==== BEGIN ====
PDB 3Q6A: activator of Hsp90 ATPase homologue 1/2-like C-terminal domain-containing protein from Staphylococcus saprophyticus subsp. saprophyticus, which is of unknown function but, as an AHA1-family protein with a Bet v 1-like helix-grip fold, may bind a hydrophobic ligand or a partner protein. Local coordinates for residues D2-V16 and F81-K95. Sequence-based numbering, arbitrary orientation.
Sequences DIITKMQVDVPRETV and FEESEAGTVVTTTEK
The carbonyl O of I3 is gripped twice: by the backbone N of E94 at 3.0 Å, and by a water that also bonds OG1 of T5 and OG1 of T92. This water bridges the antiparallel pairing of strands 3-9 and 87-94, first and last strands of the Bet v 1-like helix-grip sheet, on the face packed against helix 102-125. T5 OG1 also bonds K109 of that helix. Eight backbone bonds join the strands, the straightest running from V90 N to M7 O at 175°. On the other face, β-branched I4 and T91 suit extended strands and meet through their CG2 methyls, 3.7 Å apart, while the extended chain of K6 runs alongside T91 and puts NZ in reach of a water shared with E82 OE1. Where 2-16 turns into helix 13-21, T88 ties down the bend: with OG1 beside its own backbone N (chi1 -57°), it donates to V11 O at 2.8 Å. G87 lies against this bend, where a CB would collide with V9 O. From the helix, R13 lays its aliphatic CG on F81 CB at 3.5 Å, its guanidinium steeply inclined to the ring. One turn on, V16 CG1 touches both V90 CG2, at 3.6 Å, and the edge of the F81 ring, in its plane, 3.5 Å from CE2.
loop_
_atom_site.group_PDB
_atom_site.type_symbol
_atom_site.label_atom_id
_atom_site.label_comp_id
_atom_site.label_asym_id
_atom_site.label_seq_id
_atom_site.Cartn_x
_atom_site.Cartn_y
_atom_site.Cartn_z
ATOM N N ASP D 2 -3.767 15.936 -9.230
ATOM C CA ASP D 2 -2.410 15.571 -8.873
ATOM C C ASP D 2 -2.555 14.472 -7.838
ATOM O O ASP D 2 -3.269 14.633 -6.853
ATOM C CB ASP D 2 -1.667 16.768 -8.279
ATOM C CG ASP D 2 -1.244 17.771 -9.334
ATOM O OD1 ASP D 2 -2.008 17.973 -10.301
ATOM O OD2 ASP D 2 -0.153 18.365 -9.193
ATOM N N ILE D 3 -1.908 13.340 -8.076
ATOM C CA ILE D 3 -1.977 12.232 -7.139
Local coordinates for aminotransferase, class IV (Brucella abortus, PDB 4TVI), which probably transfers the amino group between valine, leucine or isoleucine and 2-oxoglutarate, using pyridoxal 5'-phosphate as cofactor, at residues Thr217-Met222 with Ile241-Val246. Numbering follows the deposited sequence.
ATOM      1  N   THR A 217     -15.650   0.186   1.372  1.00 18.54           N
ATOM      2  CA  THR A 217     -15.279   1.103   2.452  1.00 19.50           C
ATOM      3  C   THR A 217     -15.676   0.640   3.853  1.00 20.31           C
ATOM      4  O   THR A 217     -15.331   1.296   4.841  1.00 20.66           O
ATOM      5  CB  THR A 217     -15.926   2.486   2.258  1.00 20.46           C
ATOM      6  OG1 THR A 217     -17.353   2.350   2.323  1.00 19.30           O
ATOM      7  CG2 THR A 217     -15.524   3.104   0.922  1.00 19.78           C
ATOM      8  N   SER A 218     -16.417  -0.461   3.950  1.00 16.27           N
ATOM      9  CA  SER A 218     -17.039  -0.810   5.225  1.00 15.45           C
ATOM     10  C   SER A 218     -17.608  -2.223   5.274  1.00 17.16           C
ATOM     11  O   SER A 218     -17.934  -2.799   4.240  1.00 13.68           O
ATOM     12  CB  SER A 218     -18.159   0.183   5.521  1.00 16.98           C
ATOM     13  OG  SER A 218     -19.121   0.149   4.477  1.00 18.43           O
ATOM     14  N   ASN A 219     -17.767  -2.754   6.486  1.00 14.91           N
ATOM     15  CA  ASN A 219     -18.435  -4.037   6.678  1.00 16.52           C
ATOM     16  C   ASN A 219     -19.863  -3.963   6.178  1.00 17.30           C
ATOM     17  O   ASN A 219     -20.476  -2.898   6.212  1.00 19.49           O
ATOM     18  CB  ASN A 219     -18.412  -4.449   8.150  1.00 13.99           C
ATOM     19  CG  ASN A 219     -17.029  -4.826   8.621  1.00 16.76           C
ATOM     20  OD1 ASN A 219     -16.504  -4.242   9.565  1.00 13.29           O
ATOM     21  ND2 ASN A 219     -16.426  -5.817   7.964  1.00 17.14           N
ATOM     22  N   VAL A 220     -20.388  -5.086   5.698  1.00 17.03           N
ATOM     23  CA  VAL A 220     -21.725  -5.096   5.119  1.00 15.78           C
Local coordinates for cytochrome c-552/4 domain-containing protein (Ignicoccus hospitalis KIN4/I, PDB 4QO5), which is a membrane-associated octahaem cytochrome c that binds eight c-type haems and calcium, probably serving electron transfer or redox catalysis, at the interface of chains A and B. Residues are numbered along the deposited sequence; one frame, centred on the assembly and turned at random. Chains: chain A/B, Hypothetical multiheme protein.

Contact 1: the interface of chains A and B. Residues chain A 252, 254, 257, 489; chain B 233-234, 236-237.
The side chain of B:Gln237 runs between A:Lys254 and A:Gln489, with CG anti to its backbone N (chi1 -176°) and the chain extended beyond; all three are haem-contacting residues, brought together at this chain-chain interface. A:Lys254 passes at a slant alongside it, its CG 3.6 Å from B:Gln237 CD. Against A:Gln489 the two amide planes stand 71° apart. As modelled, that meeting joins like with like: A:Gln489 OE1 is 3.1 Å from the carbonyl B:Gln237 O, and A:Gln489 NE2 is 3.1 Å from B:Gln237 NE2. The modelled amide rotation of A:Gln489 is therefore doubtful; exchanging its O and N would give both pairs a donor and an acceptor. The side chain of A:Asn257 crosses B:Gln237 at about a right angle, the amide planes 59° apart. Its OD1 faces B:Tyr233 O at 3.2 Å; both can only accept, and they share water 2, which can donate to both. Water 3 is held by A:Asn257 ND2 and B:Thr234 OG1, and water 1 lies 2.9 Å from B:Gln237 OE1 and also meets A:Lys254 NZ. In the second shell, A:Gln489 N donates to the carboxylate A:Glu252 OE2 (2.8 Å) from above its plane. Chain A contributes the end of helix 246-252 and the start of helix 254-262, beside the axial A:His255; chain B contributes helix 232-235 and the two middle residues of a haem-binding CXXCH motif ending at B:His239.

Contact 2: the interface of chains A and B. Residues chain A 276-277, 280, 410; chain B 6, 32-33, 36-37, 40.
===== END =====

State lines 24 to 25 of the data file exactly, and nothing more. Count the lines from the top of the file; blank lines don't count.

Local coordinates for aminotransferase, class IV (Brucella abortus, PDB 4TVI), which probably transfers the amino group between valine, leucine or isoleucine and 2-oxoglutarate, using pyridoxal 5'-phosphate as cofactor, at residues Thr217-Met222 with Ile241-Val246. Numbering follows the deposited sequence.
ATOM      1  N   THR A 217     -15.650   0.186   1.372  1.00 18.54           N